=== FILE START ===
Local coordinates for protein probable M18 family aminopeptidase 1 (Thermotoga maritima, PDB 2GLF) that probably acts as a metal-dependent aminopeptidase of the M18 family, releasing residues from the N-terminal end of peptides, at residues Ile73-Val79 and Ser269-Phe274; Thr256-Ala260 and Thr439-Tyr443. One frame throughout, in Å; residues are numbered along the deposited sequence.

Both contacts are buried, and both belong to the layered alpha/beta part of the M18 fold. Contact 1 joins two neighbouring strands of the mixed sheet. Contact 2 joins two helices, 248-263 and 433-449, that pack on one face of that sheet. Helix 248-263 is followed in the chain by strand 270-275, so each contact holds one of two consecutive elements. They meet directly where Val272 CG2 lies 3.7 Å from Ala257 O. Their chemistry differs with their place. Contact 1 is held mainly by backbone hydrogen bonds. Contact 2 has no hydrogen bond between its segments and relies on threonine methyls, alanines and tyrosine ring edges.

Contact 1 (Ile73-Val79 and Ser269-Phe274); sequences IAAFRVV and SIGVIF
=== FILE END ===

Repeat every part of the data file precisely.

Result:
Local coordinates for protein probable M18 family aminopeptidase 1 (Thermotoga maritima, PDB 2GLF) that probably acts as a metal-dependent aminopeptidase of the M18 family, releasing residues from the N-terminal end of peptides, at residues Ile73-Val79 and Ser269-Phe274; Thr256-Ala260 and Thr439-Tyr443. One frame throughout, in Å; residues are numbered along the deposited sequence.

Both contacts are buried, and both belong to the layered alpha/beta part of the M18 fold. Contact 1 joins two neighbouring strands of the mixed sheet. Contact 2 joins two helices, 248-263 and 433-449, that pack on one face of that sheet. Helix 248-263 is followed in the chain by strand 270-275, so each contact holds one of two consecutive elements. They meet directly where Val272 CG2 lies 3.7 Å from Ala257 O. Their chemistry differs with their place. Contact 1 is held mainly by backbone hydrogen bonds. Contact 2 has no hydrogen bond between its segments and relies on threonine methyls, alanines and tyrosine ring edges.

Contact 1 (Ile73-Val79 and Ser269-Phe274); sequences IAAFRVV and SIGVIF